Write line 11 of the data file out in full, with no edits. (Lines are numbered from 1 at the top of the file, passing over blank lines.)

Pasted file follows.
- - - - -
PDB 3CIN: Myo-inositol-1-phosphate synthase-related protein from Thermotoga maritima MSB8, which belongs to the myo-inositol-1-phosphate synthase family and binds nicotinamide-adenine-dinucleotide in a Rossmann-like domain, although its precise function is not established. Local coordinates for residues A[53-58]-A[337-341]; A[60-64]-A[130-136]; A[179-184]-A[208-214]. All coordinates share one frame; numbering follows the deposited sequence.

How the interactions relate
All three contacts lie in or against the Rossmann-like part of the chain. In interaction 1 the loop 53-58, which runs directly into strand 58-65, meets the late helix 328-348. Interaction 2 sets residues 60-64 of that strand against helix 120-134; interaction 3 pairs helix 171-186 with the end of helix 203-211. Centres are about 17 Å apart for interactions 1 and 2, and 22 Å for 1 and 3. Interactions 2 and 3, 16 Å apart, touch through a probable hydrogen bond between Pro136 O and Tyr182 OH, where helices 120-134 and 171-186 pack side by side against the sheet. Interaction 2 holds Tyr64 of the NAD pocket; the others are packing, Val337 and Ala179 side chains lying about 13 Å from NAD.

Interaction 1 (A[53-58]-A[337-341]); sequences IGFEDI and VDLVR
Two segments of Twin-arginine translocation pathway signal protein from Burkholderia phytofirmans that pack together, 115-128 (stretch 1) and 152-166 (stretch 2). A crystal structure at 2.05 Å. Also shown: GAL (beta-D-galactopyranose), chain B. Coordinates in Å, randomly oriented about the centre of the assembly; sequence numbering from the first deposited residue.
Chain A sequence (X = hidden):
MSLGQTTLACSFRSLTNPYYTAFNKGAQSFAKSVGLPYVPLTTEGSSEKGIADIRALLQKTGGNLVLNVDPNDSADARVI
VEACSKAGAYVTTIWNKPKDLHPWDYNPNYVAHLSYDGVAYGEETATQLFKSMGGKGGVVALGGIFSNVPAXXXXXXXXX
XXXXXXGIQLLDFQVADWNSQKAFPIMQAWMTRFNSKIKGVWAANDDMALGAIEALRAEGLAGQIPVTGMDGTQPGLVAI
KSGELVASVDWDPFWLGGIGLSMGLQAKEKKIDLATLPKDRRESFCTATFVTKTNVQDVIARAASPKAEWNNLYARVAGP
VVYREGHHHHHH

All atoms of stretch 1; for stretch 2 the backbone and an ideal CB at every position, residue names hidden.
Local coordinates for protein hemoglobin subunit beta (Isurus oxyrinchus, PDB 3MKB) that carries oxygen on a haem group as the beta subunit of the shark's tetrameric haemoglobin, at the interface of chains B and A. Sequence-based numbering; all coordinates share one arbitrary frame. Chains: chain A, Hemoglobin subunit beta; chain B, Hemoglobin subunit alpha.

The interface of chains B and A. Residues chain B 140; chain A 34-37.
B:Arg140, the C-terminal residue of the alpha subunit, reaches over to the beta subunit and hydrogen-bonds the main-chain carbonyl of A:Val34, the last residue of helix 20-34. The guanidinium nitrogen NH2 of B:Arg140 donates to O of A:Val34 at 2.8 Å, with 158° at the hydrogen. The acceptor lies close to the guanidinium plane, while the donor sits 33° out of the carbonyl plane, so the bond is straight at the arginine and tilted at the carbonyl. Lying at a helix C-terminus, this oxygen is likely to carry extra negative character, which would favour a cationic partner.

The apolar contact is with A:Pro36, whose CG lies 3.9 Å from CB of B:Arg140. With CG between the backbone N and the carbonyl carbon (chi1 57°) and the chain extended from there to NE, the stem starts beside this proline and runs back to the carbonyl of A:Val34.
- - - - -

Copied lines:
VVYREGHHHHHH